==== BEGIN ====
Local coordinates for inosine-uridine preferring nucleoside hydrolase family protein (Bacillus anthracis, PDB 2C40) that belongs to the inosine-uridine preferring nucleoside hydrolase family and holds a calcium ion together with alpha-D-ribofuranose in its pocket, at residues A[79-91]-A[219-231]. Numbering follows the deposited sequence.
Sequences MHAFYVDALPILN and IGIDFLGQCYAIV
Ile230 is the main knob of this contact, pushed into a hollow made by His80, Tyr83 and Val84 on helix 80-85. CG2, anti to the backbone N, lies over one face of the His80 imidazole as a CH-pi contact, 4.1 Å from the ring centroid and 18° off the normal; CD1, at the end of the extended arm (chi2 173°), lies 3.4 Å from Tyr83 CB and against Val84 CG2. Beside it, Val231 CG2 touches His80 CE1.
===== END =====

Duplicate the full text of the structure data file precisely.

Local coordinates for inosine-uridine preferring nucleoside hydrolase family protein (Bacillus anthracis, PDB 2C40) that belongs to the inosine-uridine preferring nucleoside hydrolase family and holds a calcium ion together with alpha-D-ribofuranose in its pocket, at residues A[79-91]-A[219-231]. Numbering follows the deposited sequence.
Sequences MHAFYVDALPILN and IGIDFLGQCYAIV
Ile230 is the main knob of this contact, pushed into a hollow made by His80, Tyr83 and Val84 on helix 80-85. CG2, anti to the backbone N, lies over one face of the His80 imidazole as a CH-pi contact, 4.1 Å from the ring centroid and 18° off the normal; CD1, at the end of the extended arm (chi2 173°), lies 3.4 Å from Tyr83 CB and against Val84 CG2. Beside it, Val231 CG2 touches His80 CE1.